It was announced at the Chirp Developers' Conference in San Francisco that Twitter now has over 105,779,710 registered users, and their adding 300K additional per day. In tandem with that announcement Google posted to their official Google Blog that the Twitterverse will be able to telescope back to any point in time and "reply" what people said on Twitter dating back to Day One.
With Google's new search features, billions of Twitter posts will no longer fade into oblivion now that Google is indexing them all in a massive, searchable database.
Google's new 'timeline' search function will provide users with access to look at an entire history of tweets on any subject, in any time frame. The feature will roll out over the next couple of days, but you can see it in action now through a special link.
By entering a search term and selecting "Updates" under search options, you can quickly find tweets on that term dating back to February 2010. Google says you'll soon be able to go all the way back to one of the first tweets ever sent on March 21, 2006 sent by Ev Williams, one of Twitter's illustrious founders
Twitter status updates never really disappeared with time, they were just difficult to search. Results on Twitter's Web site are displayed chronologically, so going back in time required patience and lots of clicks on the "more" button. Google only showed recent status updates as well.
With Google's new Twitter search feature, you can view all Tweets within a specific day, month or year, using a graph that appears on top of the results.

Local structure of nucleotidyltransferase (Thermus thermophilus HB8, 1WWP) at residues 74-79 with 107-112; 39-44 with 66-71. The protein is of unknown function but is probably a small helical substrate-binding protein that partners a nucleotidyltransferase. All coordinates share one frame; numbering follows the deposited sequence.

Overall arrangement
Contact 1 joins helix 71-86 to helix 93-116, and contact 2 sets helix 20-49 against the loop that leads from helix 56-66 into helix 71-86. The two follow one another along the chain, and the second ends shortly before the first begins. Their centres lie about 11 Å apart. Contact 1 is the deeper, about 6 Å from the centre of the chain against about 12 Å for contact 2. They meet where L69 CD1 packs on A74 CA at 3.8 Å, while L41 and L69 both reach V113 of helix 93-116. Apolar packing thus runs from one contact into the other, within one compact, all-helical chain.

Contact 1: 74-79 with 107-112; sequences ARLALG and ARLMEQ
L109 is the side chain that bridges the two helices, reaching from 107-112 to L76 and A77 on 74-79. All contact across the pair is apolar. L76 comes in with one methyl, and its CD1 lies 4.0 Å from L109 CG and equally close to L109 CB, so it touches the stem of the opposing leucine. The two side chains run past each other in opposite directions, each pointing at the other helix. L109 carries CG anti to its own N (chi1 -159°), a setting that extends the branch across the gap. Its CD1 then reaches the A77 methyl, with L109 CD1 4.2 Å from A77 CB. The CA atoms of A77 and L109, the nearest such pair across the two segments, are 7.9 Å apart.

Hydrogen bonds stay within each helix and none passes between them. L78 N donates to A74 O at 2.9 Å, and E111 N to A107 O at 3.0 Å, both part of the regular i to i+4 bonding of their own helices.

As explained on the Official Google Blog, the feature's actually pretty handy if you want to see what people where saying on the day of a major event, such as when the Iranian Election Protests hit the streets of Iran last year.
David Erickson in his e-Strategy Internet Marketing blog demonstrates how users can drill down on Google's new realtime search timeline feature by hour of the day, in this recent YouTube vid.
Additionally it appears that companies and organizations will be able to acquire their entire archive of Tweets dating back to March 2006 as well, as evidenced by this Library of Congress tweet.
So tweeters beware. Forewarned is forearmed. Now, not only will all of your stellar tweets become public knowledge, but all those tweets you may not be as proud of will also be open to the glaring spotlight of Big Brother Google and the world. So perhaps thinking a little before you tweet might become the better practice, now that your entire history will soon be up for examination - all the way back to the future!